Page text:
Black hat (computer security)

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Black Hat Hackers are the primary focus of this text. These individuals are notorious for their malicious activities, infiltrating computer systems to distribute damaging malware and pilfer various kinds of data. They may operate solo or within criminal networks, causing substantial personal or financial harm through their actions. Notable black hat hacking events include the infamous 1979 hack of The Ark by Kevin Mitnick and the destructive WannaCry ransomware attack. Ethical hackers, also known as white hat hackers, are their opposites, striving to discover system weaknesses to improve security. Meanwhile, grey hat[1] hackers may push the limits of legality or ethics, but without malevolent intent. Black hat hackers are key players in cybercrime, representing a significant danger to individuals, businesses, and government entities.

Terms definitions
1. grey hat. Grey Hat is a term that first emerged in 1996, primarily used in the realm of computer security and hacking. It has been repeatedly interpreted and reinterpreted by an array of hacker groups and communities over time. A grey hat hacker is recognized for their practices that, while ethical, may sometimes border on the legally dubious. They frequently uncover and reveal security flaws, thereby encouraging enhancements in cybersecurity. These grey hat methods also find their place in the field of Search Engine Optimization (SEO), where they denote tactics that, although not strictly prohibited, might still be deemed unethical. The grey hat community is a varied one, disseminating knowledge across different platforms and wrestling with the moral consequences of their actions. It's crucial to note that while grey hat practices may contribute to progress in security, they should be counterbalanced with a regard for privacy rights.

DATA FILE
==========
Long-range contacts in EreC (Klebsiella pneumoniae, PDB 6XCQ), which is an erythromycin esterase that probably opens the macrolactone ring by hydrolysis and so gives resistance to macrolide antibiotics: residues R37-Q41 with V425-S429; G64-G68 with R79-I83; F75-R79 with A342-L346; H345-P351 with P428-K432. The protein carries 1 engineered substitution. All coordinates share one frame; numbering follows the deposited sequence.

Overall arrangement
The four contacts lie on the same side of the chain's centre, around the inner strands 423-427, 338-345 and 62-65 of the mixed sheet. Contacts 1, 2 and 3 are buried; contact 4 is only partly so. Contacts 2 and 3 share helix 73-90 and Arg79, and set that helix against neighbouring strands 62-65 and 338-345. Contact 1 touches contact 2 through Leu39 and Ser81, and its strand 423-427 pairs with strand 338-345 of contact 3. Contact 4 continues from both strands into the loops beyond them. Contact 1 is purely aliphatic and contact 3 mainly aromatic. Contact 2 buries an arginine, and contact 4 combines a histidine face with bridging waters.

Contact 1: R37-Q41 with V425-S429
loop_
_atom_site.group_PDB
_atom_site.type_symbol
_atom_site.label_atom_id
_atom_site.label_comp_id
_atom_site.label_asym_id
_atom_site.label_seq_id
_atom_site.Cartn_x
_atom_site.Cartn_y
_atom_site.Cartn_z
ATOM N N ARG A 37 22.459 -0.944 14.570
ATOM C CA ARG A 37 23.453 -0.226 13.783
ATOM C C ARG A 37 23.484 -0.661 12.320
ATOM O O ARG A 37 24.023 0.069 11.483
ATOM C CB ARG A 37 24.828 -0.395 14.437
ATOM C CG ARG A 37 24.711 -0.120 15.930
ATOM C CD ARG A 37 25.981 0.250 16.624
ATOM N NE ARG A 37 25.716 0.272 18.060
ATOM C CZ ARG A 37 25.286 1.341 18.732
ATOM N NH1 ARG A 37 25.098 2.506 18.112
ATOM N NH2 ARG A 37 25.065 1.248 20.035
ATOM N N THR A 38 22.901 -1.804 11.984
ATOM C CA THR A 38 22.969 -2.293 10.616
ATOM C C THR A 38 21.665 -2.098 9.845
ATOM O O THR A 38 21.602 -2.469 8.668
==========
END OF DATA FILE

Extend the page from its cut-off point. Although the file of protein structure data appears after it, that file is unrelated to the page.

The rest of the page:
A black hat (black hat hacker or blackhat) is a computer hacker who violates laws or ethical standards for nefarious purposes, such as cybercrime, cyberwarfare, or malice. These acts can range from piracy to identify theft. A Black hat is often referred to as a "cracker".

The term originates from 1950s westerns, with "bad guys" (criminals) typically depicted as having worn black hats and "good guys" (heroes) wearing white ones. In the same way, black hat hacking is contrasted with the more ethical white hat approach to hacking. Additionally, there exists a third category, called grey hat hacking, characterized by individuals who hack, usually with good intentions but by illegal means.

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